Tonight I caught myself engaging in a similar observance using a pile of napkins. Lynn will attest that when we go to the local soup and salad bar, I like to take a bunch of napkins. As I eat, I wipe my mouth after every bite. That’s right, I take a bite, wipe, and take another bite. It’s automatic with me and I have learned to prep myself for it properly by ensuring that I have enough napkins for the task.

    Aware as I am of the habit, I choose not to break it. I have never pressed the issue, but I suspect that if I did, I would feel very uncomfortable. I avoid the company of doctrinaire environmentalists and my mother for this reason. There’s no sense in putting myself between the anxieties.

    Razor Blades

    square375I sent Lynn to the store the other day and asked her to bring back some razor blades. What I’d meant were the disposable razors. She brought back a pack of blades for a “safety” razor. I knew that if they were to remain in the house I would obsess about them so I had her rush them downstairs to the garage and lock them in her car.

    I’d have had indestructible visions of my using them, of my pulling one out, trying its flexibility, cutting the tips of my fingers as I tested it, wondering what it was like to cut the veins in my wrists, and, maybe, cutting my upper arms. This would not be out of an impulse to die, but from morbid curiosity. The thin cuts, the separated skin. Not so much carving as drawing an open line of blood and pondering it. So this is life, I might say to myself. This is the pulse, the flow, the throb, the systole and dystole, the advancing and the ebbing.

    It triggered me badly enough that I had to take half a Xanax.

    They are out of the house. I feel safe now.

    Self-Injury Awareness Day

    square014Just a note that today is Self-Injury Awareness Day. If you suffer from borderline disorder, schizophrenia, bipolar disorder, OCD, anxiety, or depression, you may do this. Why? There is no one reason: you may be trying to punish yourself. You may be trying to explore boundaries. You may be trying to rid yourself of the numbness you feel in a mood. You might be (unconsciously) trying to create a rush of serotonins that allay a deficiency. You may be screaming for help. Or you may be substituting transient pain for the permanance of suicide.

    You might compulsively scratch or pick at your skin. Hair pulling might satisfy your urge. You might hit yourself or knock your head or other body part against the wall. You might suffocate yourself using a pillow. Or you could be a cutter, drawing red lines across safe parts of your body using a sterilized razor blade.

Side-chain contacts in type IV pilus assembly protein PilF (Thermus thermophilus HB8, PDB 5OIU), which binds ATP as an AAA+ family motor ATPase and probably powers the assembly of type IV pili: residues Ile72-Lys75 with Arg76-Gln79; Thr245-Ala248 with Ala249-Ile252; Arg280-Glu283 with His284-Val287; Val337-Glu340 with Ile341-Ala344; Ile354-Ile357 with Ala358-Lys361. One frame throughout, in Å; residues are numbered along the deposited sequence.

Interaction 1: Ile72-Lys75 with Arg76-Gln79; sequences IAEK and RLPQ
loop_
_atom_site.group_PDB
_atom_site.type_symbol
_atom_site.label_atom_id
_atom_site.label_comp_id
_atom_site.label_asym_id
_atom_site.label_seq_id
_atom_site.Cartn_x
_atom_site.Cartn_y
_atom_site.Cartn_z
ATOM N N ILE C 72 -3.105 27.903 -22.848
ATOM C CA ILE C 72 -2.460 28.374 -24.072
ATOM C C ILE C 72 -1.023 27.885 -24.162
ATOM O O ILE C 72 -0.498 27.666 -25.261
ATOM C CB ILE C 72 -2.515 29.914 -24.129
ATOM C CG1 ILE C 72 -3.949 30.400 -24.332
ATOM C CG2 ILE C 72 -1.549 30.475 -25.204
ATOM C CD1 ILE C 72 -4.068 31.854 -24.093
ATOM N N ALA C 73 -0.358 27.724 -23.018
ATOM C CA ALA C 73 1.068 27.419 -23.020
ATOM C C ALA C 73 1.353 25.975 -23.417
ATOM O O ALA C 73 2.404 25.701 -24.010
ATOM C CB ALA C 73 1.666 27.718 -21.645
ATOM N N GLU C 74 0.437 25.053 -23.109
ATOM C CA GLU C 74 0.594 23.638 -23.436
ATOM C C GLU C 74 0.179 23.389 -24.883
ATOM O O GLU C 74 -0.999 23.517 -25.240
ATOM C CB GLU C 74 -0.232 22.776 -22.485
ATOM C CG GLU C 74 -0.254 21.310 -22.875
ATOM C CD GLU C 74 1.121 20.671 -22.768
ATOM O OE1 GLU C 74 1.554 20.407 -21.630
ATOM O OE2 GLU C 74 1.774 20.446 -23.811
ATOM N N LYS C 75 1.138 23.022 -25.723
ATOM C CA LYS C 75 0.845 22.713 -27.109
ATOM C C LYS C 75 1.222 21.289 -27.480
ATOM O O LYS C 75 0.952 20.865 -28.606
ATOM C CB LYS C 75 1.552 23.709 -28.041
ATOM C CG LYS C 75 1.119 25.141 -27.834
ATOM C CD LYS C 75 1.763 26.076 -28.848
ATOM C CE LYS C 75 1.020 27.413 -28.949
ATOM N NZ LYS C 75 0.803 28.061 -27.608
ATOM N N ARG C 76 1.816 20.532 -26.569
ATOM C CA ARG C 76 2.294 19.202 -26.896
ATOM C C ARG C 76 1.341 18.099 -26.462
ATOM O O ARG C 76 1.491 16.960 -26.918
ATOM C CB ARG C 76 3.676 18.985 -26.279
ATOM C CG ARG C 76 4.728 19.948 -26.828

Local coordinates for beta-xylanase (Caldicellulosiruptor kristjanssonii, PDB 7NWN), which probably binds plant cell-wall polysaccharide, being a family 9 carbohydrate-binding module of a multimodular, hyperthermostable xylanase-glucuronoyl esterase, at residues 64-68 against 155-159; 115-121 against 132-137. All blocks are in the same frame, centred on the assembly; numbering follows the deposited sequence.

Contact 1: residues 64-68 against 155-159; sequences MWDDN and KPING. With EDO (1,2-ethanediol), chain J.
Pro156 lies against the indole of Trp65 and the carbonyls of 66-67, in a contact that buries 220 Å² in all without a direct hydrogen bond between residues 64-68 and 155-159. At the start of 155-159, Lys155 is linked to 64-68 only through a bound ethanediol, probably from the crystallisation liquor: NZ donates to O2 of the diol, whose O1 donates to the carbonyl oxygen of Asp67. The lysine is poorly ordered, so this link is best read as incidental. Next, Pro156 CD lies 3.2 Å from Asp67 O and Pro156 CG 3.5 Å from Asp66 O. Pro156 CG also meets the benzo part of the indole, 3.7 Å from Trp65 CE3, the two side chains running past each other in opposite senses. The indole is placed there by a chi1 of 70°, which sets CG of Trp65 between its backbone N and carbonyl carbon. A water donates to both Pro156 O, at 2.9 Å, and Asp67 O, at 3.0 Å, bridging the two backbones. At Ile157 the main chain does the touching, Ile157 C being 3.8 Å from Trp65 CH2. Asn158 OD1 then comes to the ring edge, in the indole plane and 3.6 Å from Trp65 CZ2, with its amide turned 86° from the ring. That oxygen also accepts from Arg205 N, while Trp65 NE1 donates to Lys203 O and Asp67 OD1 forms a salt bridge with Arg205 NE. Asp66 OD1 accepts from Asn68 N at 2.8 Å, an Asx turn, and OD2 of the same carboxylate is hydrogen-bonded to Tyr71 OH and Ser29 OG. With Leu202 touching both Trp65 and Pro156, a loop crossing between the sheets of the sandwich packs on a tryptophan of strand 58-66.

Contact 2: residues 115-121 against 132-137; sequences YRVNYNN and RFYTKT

You’re not in it so much for the pain, but to be rid of the Pain. In my worst mixed manias, I’d wrap a pillow around my face or hit my hand against the wall. I’ve picked at my skin and allowed teeth to go bad, savoring the pain I felt when I pressed molar to molar. It’s all about the Pain, as all self-injurers know. Not the pain. It’s the Pain.

    Here is a list of sites which explain self-injury, its treatment, and the stigma well:

    Jil notified me of this observance.

    The Pleasure and the Pressure

    square097Inspired by shrinkette’s blogging about those who cut themselves, I started writing about the sensations that accompany my compulsive skin picking, that habit of a less florid order than taking a razor blade or knife to my skin. Most outsiders — including my bipolar friends who don’t share the compulsion — don’t get what makes me do it.

    One element of the picking which attracks me is the “Squeeze”. I don’t know how else to put it. You have to pick or press the skin in certain spots to get the sensation. It often starts as a scratch and then continues as a scratch atop another scratch because the itch doesn’t go away. To scratch the itch gives pleasure. A few special spots produce itches of the most exquisite order. They’re nothing like the itches that afflict you when your clothes rub a grain of pollen into your shoulder or the itch from a rash. These itches nestle, for me, on the bridge of the nose, the vale of the chin, the fingers, the navel, and the toes. White tactile light shoots though flesh and bone up to the brain when I pinch these places.